Avaya's Randall: Sorry, Cisco, It's About Applications, Not Networks


Marc Randall, the new senior vice president and general manager of Avaya Networking, says there are two schools of thought on the current convergence of networking, collaboration, the bring-your-own device trend and cloud computing.

One approach favors the network as the center of the architecture, with the applications and devices as components of that all-important network. The other suggests that the applications themselves are central to business and the customer experience and that the network architecture should be rethought to make applications run more successfully.

While Cisco Systems favors the former, Randall said, much of the emerging user experience points to the latter: an ecosystem approach where the application -- access, speed, reliability, mobility and security -- is king. This debate is why he left Cisco and came to Avaya, he said.

"The company that I came from is very siloed on, 'Just sell this product and this particular space.' It's, 'Sell this product in the access [layer], sell this product in the campus core, sell this product top-of-rack in the data center,' " Randall told CRN. "But I look at it differently. I see this shift in the user experience, and you have to a very tight linkage to the application to do collaboration. My prior company, that wasn't their focus, but I believe that is going to be the next inflection point."

Randall, who joined Avaya in January, is no networking rookie. He spent the past year as vice president and general manager of Cisco's Core Routing business unit, and before that about a year as senior vice president, products and offerings, at Brocade. From 2000 to 2008 he was president and CEO of Force10 Networks, which was acquired by Dell in 2011, and from 1993 to 2000 was a vice president of engineering at Cisco.

Randall said he has known Avaya CEO Kevin Kennedy since the mid-90s and the two saw eye to eye on a strategy for communication and collaboration sales that favors the application-centric approach to networking. His responsibility is to further position the data networking business Avaya acquired through Nortel as a prominent piece of that value proposition.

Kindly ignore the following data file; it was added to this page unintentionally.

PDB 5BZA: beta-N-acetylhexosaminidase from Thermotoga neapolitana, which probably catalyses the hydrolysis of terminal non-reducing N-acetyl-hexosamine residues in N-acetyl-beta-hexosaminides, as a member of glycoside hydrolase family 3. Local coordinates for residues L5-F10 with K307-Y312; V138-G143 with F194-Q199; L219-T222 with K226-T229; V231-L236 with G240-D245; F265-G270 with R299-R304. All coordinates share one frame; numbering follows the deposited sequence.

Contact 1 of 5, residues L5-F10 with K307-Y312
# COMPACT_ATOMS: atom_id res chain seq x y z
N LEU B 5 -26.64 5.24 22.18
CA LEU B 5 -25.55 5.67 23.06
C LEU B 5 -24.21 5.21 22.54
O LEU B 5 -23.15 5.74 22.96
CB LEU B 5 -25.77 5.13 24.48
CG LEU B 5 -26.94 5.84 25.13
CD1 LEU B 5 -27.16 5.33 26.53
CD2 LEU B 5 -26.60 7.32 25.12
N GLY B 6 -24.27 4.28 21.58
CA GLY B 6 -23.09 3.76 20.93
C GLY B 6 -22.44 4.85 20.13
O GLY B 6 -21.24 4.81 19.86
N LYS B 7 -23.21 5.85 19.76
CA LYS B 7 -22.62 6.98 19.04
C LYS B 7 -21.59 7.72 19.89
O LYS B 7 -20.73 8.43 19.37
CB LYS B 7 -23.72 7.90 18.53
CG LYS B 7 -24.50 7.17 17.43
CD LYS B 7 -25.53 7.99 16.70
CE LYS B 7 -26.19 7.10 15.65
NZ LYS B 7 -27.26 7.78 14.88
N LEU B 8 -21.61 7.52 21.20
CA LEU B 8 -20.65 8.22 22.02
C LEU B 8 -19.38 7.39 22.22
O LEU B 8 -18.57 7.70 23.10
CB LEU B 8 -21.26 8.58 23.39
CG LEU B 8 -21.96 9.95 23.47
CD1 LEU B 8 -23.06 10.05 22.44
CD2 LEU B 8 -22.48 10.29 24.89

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Avaya's most recent executive reorganization was done with cross-portfolio sales in mind, he said. Gary Barnett was promoted to senior vice president and general manager, Avaya Collaboration Infrastructure, and Brett Shockley became senior vice president and general manager, Applications and Emerging Technologies. Steve Bandrowczak, former vice president and general manager of Avaya Data Solutions, moved to a sales role working directly with Avaya customers.

According to Randall, he, Barnett and Shockley will continue to run their units as three separate product groups. But they're also all part of a new group that Avaya is calling Enterprise Collaborative Solutions, which looks at ways to manage the whole Avaya product line and develop solutions marketing and a go-to-market strategy that includes full portfolio Avaya sales.

Randall said he discussed the idea with a number of partners at Avaya's recent Technology Forum, a gathering of 500 Avaya partners held in early February. While Avaya has been steady in its annual channel partner conferences and partner council meetings, the Technology Forum was the first time since the Nortel acquisition that Avaya had hosted a formal partner discussion focused specifically on engineering and Avaya's technology road map. Several partners who attended told CRN that the data networking piece received particular attention.

"The question they kept asking me was, 'How do I put a value proposition that I can sell as a solution to my customers that includes Avaya networking and management?' " Randall said. "A lot of partners still do a lot of business on the VoIP side."

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